The United States of America Commission on International Religious Freedom (USCIRF) is aware of at least 40 individuals currently sentenced to death or serving life sentences for blasphemy in Pakistan, including two Christians, a Qaiser and an Amoon Ayub, who were sentenced to death in December 2018.

Based on particularly severe violations, USCIRF had concluded that the government of Pakistan has not effectively addressed the spread of sectarian or religiously motivated intolerant speech, nor has it adequately prosecuted perpetrators of violent crimes against religious minorities. It therefore recommends that Pakistan should be designated as a “country of particular concern,” (CPC), under the International Religious Freedom Act (IRFA) of 2002. In November 2018, the U.S. Department of State designated Pakistan as a CPC for the first time, and issued a waiver against any related sanctions on Pakistan. This year however, USCIRF has recommended that the State Department re-designated Pakistan as a “country of particular concern” under IRFA and lift the waiver.

USCIRF is an independent commission of the U.S. Federal Government that was created in 1998 to monitor the situation of religious liberty outside of the United States. Its annual international report is regarded as one of the most authoritative assessments of the status of religious freedom around the world. The 2019 report was unveiled on April 29 in Washington DC, and not surprisingly, it included Pakistan within the  group of the most egregious violators of religious freedom in the world, alongside China.

Pakistan’s constitution prohibits public discrimination on the basis of faith, guaranteeing all citizens the right to practice their religion and have access to religious education. The constitution also mandates that 10 seats in the national parliament be reserved for non-Muslim community leaders. However, the second amendment to Pakistan’s constitution has prohibited Ahmadiyya Muslims from self-identifying as Muslims or calling their places of worship mosques. This reveals an underlying discriminatory legal structure that has systematically diminished the rights of Ahmadiyya Muslims to practice their faith.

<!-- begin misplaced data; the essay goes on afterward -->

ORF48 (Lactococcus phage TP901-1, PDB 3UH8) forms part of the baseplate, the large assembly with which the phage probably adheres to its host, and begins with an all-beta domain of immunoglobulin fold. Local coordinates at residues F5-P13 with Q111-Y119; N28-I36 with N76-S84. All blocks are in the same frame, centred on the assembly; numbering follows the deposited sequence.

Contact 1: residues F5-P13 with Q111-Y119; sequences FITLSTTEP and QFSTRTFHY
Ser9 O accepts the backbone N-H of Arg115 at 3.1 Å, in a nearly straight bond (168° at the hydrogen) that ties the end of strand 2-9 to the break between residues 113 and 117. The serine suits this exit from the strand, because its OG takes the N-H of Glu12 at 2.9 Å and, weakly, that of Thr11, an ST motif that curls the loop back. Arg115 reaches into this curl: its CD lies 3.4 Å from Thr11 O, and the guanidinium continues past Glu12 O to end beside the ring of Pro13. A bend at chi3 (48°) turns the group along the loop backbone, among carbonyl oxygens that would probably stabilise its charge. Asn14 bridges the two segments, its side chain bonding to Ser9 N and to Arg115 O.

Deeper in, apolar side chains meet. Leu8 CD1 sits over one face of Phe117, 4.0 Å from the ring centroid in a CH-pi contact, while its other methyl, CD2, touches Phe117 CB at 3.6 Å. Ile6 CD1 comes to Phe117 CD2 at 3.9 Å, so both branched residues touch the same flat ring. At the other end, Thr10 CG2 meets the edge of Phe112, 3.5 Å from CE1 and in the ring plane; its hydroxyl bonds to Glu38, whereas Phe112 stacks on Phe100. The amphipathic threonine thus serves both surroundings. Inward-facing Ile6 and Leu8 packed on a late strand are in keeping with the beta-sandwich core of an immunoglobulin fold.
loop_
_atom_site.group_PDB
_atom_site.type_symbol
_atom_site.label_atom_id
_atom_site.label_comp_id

Extremist groups in Pakistan have created a chilling effect for members of the Sunni majority faith who wish to advocate on behalf of religious minority communities but fear doing so due to extreme threats against themselves and their families. Overall, Pakistan’s security has improved since 2015, with fewer casualties attributed to extremist groups’ attacks. However, groups such as Lashkar-e-Taiba (LeT), Lashkar-e-Jhangvi (LeJ), the Islamic State in Khorasan Province (ISKP), and Tehrik-e-Taliban (Pakistani Taliban) continue to challenge national security. These groups have particularly directly threatened religious minority communities, particularly Hazara Shi’as in Quetta, and have also targeted community leaders who have advocated for religious freedom.

In 2018, religious freedom conditions in Pakistan generally worsened despite the Pakistani government taking some positive steps to promote religious freedom and combat religiously motivated violence and hate speech. During the year, extremist groups and societal actors continued to discriminate against and attack religious minorities, including Hindus, Christians, Sikhs, Ahmadis, and Shi’a Muslims. The government of Pakistan has failed to adequately protect these groups, and it has perpetrated systematic, ongoing, egregious religious freedom violations.

With the lead up to the 2018 national elections in Pakistan, various political parties and leading politicians promoted intolerance against religious minorities. Many international observers were optimistic that reforms would occur under the new government of Prime Minister Imran Khan. However, the country has seen the entry of extremist religious parties into the political arena which has led to increased threats and hate speech against religious minorities. Abusive enforcement of the country’s strict blasphemy laws has continued to result in the suppression of rights for non-Muslims, Shi’a Muslims, and Ahmadis. Forced conversions of non-Muslims has also continued.

USCIRF has recommended to the US Government that it encourage the government of Pakistan and the Standing Committee on Religious Affairs and Interfaith Harmony to create a National Commission for Minorities’ Rights. This action has already been mandated by a decision in 2014 by the Supreme Court of Pakistan’s 2014. They also recommended the National Commission for Minorities’ Rights to enter into a binding agreement, with the government of Pakistan, to encourage substantial steps to address violations of religious freedom with benchmarks. Such recommendations are hoped to result in the release of prisoners accused of blasphemy and other individuals imprisoned for their religion or belief. It is also recommended that the government of Pakistan repeal its blasphemy and anti-Ahmadiyya laws and assign a portion of existing State Department programs to help Pakistan protect at-risk religious minority community leaders, both with physical security and personnel, as well as by creating partnerships with government bodies, such as the Pakistan Electronic Media Regulatory Authority, to ensure that extremist rhetoric that precedes attacks on minorities is addressed.

The international community is beginning to speak with one voice on Pakistan’s violation of international conventions. This report is timely and comes out the day before fifty one Members of the European Parliament sent a letter to the Prime Minister of Pakistan calling on his government to cease the persecution of religious minorities. His failure to stop such abuses could result in the European Parliament calling  for the European Commission to suspend project and trade subsides.

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